One client who is a genuine multiple has shown me printouts from a Web site operated for people diagnosed as having DID. Although there may be only ten to twenty people who actually belonged to this site, the actual number of members was over two hundred, because each personality was given a name and allowed to register and post entries separately, sometimes arguing or disagreeing with the other personalities with whom they shared a common physical body. She informed me that the site was very secretive, and operated like a cult. Its "members" were generally opposed to psychotherapy, because their separate personalities do not want to be integrated. Indeed, they were inclined to view any therapist who attempted such integration as a potential executioner! My client reports that she was blocked from membership because, in her efforts to collect information about this site, the administrators began to suspect that she was an "informant." The site was subsequently closed, and many of the former members organized a secret group on Facebook.
Popular literature has emphasized the fact that multiples are usually highly hypnotizable due to their great capacity for dissociation. However, because of their constant vigilance against potential sources of danger, some of their personalities may not be.
Psychotherapy with trauma survivors may proceed unevenly, because statements made by one personality may not be remembered by another one with different opinions concerning the previous trauma. This can sometimes lead to complications, with one personality defending, and another condemning, either the abuser or the therapist. Multiples with co-existing condiions such as borderline personality disorder may carry this idealization and devaluation to extremes, with a perpetual "battle going on inside their head" as to which one to defend or condemn at a given point in time.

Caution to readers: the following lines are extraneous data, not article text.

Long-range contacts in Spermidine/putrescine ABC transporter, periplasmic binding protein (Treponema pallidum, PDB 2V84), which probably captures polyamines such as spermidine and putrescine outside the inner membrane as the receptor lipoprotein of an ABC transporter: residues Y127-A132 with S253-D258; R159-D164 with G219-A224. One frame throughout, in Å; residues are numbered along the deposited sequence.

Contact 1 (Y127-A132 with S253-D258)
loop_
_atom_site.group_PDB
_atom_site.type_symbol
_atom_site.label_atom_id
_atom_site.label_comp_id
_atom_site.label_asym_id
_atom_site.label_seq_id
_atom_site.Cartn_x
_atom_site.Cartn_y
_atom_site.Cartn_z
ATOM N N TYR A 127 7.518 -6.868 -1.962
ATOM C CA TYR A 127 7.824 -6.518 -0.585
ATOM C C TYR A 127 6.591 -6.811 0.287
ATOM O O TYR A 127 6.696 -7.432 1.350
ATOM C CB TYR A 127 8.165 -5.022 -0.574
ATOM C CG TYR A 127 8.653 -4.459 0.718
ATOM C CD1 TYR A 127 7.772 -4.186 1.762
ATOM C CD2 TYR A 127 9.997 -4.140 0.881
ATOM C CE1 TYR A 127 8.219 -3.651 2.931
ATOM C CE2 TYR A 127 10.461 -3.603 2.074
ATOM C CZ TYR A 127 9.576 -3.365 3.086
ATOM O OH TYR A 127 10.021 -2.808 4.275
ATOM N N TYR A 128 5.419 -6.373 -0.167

After this basic level of security and safety has been attained, client and therapist can then collaborate in the construction of a therapeutic relationship which will increase feelings of confidence and self-esteem, overcome anxiety, depression, and despair, and bring forth an optimistic outlook on life which enables them change the narrative of their life story. (Levine, 1997; Naparstek, 2004; Rothschild, 2000; Scaer, 2007). These new methods of treatment by the world's leading trauma researchers and clinicians constitue ". . .a paradigm for understanding trauma's far-reaching psychological and physical consequences, without which, psychotherapeutic interventions remain extremely limited, and at times harmful to our clients."
The following video from PESI Seminars features some of the world's leading experts discussing how recent breakthroughts in the treatment of trauma, dissociation, and multiple personality are making it possible for clients who have gone years without improvement to finally begin to change.
The Walrus and the Carpenter - Lewis Carrol
Forward, S. (1997). Emotional blackmail: When the people in your life use fear, obligation, and guilt to manipulate you. New York: Harper-Collins.
Forward, S. & Buck, C. (2002). Toxic parents: Overcoming their hurtful legacy and reclaiming your life. New York: Bantam.
Levine, P.A. (1997). Waking the Tiger: Healing Trauma. Berkeley, CA: North Atlantic Books.
Naparstek, B. (2004). Invisible heroes: Survivors of trauma and how they heal. New York: Bantam.
Rothschild, B. (2000), The body remembers: The psychophysiology of trauma and treatment. New York: Norton. (Click on the link for a YouTube book review.)
Scaer, R. C. (2007) The body bears the burden: Trauma, dissociation, and disease. New York: Routledge.